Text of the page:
The commercial development is one of the most significant that the town’s longtime planner, Kurt Danison, can remember. “Since I’ve worked for the town, this is the largest in terms of a commercial long plat [subdivision] where the owners are intending to build something right away,” said Danison, who has been Twisp’s planner since 1988.

Located at the site of the former Blue Spruce Motel, the development will be geared to light industry and retail businesses such as auto parts suppliers. It could open the door to new businesses opportunities in Twisp, Danison said.

“Several businesses that have located at TwispWorks located there because there wasn’t any other place to go, or property that was affordable,” Danison said.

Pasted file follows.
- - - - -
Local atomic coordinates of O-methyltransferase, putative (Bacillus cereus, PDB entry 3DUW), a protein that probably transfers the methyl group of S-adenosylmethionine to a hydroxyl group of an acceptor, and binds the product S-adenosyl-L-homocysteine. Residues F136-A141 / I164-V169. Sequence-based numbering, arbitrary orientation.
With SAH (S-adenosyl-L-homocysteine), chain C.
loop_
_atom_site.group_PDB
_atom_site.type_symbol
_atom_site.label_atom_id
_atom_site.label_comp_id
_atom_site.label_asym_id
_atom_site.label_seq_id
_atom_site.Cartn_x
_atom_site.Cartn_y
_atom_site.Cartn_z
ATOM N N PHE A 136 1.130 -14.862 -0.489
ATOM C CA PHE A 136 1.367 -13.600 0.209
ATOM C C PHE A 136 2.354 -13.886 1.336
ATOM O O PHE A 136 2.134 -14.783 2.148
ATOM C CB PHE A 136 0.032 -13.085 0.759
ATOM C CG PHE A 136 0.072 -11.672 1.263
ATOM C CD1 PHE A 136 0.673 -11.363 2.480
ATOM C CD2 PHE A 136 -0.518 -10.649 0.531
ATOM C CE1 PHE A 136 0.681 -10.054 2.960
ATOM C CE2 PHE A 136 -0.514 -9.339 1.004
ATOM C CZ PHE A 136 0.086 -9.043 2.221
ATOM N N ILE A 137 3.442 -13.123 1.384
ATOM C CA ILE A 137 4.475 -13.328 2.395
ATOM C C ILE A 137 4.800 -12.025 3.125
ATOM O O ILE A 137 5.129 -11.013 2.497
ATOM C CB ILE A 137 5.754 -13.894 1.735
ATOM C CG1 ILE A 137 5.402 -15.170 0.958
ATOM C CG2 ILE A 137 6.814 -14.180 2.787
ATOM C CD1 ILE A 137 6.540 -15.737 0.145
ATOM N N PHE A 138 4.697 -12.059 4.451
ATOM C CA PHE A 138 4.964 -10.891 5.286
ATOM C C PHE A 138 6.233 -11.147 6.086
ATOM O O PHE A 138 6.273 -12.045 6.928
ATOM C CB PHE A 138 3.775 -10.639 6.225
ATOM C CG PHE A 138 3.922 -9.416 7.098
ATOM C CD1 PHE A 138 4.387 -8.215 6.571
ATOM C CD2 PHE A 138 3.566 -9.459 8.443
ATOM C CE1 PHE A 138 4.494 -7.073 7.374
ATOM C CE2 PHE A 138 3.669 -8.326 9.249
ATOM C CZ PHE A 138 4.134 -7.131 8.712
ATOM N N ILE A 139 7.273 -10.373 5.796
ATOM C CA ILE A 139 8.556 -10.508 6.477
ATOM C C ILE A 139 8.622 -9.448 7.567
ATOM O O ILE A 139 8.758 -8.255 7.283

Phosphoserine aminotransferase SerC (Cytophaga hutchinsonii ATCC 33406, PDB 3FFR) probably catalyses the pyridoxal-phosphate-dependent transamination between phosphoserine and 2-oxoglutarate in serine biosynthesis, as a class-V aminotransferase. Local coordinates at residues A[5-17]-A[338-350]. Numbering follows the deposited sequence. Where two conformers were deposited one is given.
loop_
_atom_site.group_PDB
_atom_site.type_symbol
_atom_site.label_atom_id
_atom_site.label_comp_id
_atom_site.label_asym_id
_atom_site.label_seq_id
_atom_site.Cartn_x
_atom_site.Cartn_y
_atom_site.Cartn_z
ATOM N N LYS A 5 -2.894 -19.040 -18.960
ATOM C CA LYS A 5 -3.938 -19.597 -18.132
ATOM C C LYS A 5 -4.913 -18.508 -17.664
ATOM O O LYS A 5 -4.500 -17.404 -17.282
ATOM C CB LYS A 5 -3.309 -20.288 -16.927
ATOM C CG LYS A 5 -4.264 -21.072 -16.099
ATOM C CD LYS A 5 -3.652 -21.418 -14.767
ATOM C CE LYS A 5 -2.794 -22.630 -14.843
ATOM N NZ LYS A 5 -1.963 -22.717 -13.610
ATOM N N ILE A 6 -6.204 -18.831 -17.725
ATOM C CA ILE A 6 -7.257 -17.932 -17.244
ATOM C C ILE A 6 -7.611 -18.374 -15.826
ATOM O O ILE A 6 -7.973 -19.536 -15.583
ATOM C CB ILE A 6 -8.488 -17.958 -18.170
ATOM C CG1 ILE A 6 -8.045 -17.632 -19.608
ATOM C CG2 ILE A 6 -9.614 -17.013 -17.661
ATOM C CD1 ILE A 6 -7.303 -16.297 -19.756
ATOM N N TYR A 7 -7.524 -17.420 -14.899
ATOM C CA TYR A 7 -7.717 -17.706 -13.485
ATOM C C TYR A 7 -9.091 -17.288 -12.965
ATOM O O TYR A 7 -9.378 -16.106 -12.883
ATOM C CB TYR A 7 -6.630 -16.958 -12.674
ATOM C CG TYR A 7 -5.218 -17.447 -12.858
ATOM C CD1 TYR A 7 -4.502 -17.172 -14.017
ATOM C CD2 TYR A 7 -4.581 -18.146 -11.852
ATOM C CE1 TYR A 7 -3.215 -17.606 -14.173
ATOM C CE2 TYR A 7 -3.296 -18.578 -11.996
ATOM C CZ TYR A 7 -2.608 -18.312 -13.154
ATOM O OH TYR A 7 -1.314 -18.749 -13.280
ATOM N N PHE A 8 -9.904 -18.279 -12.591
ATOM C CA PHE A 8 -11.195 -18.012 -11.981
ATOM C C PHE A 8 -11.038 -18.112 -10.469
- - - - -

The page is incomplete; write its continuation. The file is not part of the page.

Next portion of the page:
Similarly, opportunities for homeowners in Twisp will expand with the Canyon Street Neighborhood housing development, which will create homes priced to be affordable to people who earn the local median income or less. It is the first project undertaken by the Methow Housing Trust, a nonprofit organization established last year with the mission of developing affordable housing for residents of the Methow Valley.

“This represents pretty much the first time something like this has been done in Okanogan County,” Danison said. “It’s really unique. It will be a really interesting model that may be able to be repeated elsewhere.”

Canyon Street Neighborhood